• Builder. Swan Hunter
                • Ordered. 1914
                • Launched. 24/08/1915
                • Commissioned. 1915
                • Speed. 25.5 knots
                • Fate. Sank 08/09/1918

                HMS Nessus was a M Class Destroyer launched at Swan Hunter on the 24 th August 1915, Nessus was one of the first three destroyers in the Twelfth Destroyer Flotilla when it was first formed in November,

                History: Harwich 3 rd Destroyer Flotilla from 1918.

                HMS Nimrod

                • Type. Destroyer
                • Class. Marksman
                • Pennant. H5a, H90
                • Builder. Denny
                • Ordered. 1914
                • Laid Down. 1915
                • Launched. 12/04/1915
                • Commissioned. 1915
                • Speed. 37 knots
                • Fate. Sold 1926

                HMS Nimrod was a Marksman class (also known as Lightfoot class) destroyer leader launched on the 12 th April 1915 and sold in 1926. History: Harwich 3 rd Destroyer Flotilla from 1918.

                On commissioning, Nimrod joined the 10th Destroyer Flotilla, part of the Harwich Force as Second leader.

                By March 1919, Nimrod was listed as a tender to the depot ship Woolwich, and by June that year she was in reserve at Portsmouth. She was sold for scrap to the Alloa Ship Breaking Company of Rosyth on 5 December 1926.

                HMS Noble

                • Type. Destroyer
                • Class. M
                • Pennant. G02, G38. G37, G9a
                • Builder. Alexander Stephen
                • Ordered. 1914
                • Laid Down. 1915
                • Launched. 25/11/1915
                • Commissioned. 1916
                • Speed. 37 knots
                • Fate. Scrapped 1919

                HMS Noble was a M Class Destroyer built by Alexander Stephen and launched on the 25 th November 1915. Noble joined the Twelfth Destroyer Flotilla in February, 1916, and operated with it at the Battle of Jutland. She was reduced to C. & M. Party at Devonport on 15 October, 1919. History: Harwich 3 rd Destroyer Flotilla from 1918.

                HMS Nonsuch

                • Type. Destroyer
                • Class. M
                • Pennant. G12, G39, G38, G15
                • Builder. Palmers
                • Ordered. 1914
                • Laid Down. 1915
                • Launched. 08/12/1915
                • Commissioned. 1916
                • Speed. 37 knots
                • Fate. Scrapped 1919

                HMS Nonsuch was built by Palmers and launched on the 8 th December 1915. Nonsuch joined the Twelfth Destroyer Flotilla in March, 1916, and operated with it at the Battle of Jutland. She reduced to C. & M. Party at Devonport on 15 October, 1919. History: 3 rd Destroyer Flotilla at Harwich from 1918.

                HMS North Star

                • Type. Destroyer
                • Class. M
                • Pennant. G16, F45, F53
                • Builder. Palmers
                • Ordered. 1914
                • Laid Down. 1916
                • Launched. 09/11/1916
                • Commissioned. 1917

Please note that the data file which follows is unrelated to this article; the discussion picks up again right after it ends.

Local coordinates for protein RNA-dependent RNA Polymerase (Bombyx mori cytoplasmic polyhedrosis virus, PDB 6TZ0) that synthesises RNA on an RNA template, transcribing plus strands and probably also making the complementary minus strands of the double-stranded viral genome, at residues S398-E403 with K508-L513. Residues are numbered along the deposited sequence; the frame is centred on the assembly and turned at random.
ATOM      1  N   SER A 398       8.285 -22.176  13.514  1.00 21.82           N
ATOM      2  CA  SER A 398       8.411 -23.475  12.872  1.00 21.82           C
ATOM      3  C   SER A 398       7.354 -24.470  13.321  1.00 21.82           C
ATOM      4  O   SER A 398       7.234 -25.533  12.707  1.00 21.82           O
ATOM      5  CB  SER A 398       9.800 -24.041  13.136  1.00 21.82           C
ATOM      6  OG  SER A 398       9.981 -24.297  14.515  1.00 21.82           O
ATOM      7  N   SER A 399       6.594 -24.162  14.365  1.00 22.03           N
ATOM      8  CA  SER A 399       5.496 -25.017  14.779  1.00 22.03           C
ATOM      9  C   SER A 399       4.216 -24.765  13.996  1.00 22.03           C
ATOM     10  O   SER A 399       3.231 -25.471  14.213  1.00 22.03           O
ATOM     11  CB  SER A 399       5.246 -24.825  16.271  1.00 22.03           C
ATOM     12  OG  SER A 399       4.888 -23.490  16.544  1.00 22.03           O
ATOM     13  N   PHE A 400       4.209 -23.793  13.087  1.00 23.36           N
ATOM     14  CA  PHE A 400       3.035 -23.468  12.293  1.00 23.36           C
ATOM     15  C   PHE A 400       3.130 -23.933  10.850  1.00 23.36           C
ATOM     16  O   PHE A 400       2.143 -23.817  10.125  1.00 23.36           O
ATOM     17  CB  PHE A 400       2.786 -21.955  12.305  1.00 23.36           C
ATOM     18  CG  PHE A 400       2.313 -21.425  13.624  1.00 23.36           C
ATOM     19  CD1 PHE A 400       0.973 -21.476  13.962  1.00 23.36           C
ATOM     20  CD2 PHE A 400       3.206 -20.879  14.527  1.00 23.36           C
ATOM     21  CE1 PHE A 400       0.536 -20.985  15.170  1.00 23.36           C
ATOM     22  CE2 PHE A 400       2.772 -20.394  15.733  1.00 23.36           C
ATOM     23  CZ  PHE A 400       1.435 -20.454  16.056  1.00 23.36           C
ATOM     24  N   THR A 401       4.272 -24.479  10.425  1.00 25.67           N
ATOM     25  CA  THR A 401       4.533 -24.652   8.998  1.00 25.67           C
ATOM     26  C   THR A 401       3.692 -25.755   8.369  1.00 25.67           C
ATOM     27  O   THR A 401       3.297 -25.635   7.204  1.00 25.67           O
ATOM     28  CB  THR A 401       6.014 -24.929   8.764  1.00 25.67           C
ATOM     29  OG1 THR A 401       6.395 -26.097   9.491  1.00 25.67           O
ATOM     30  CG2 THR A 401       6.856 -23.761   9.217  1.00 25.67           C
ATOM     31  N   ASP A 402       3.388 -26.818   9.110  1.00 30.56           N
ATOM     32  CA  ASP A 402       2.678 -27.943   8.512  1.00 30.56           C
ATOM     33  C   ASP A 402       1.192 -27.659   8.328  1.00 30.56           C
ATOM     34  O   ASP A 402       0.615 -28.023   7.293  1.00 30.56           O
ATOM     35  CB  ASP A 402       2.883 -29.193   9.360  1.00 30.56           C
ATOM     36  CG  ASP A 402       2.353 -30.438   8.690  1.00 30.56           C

• Speed. 37 knots
                • Fate. Sank 23/04/1918

                HMS North Star was a M Class Destroyer built by Palmers and launched on the 9 th November 1916 and sank on the 23rd April 1918.

                HMS Nugent

                • Type. Destroyer
                • Class. M
                • Pennant. G17, F47, F54, D58
                • Builder. Palmers
                • Ordered. 1914
                • Laid Down. 1916
                • Launched. 23/01/1917
                • Commissioned. 1917
                • Speed. 37 knots
                • Fate. Sold 09/05/1921

                HMS Nugent was M Class Destroyer built by Palmers and launched on the 23 rd January 1917 and was sold on the 9th May 1921.

                HMS Onslaught

                • Type. Destroyer
                • Class. M
                • Pennant. G22, G41, G40, G8A
                • Builder. Fairfield
                • Ordered. 1914
                • Laid Down. 1915
                • Launched. 04/12/1915
                • Commissioned. 1916
                • Speed. 37 knots
                • Fate. Sold 17/10/1919

                HMS Onslaught was M Class Destroyer built by Fairfield Shipbuilding and launched on the 4 th December 1915. Onslaught joined the Twelfth Destroyer Flotilla in February, 1916, and operated with it at the Battle of Jutland. In May, 1918, she transferred to the Third Destroyer Flotilla, being then one of just two destroyers. She was reduced to C. & M. Party at Portsmouth on 17 October 1919.

                HMS Oriole

                • Type. Destroyer
                • Class. M
                • Pennant. G44, F16, D1A, D06
                • Builder. Palmers
                • Ordered. 1915
                • Laid Down. 1916
                • Launched. 31/07/1916
                • Commissioned. 1916
                • Speed. 37 knots
                • Fate. Sold 09/05/1921

                HMS Oriole was an M Class Destroyer launched by Palmers on the 31 st July 1916 and sold on May 9 th 1921.

                HMS Petard

                • Type. Destroyer
                • Class. M
                • Pennant. G66, F20, F32, G29, GA7
                • Builder. Denny
                • Ordered. 1915
                • Laid Down. 05/07/1915
                • Launched. 24/03/1916
                • Commissioned. 1916
                • Speed. 34 knots
                • Fate. Scrapped 09/05/1921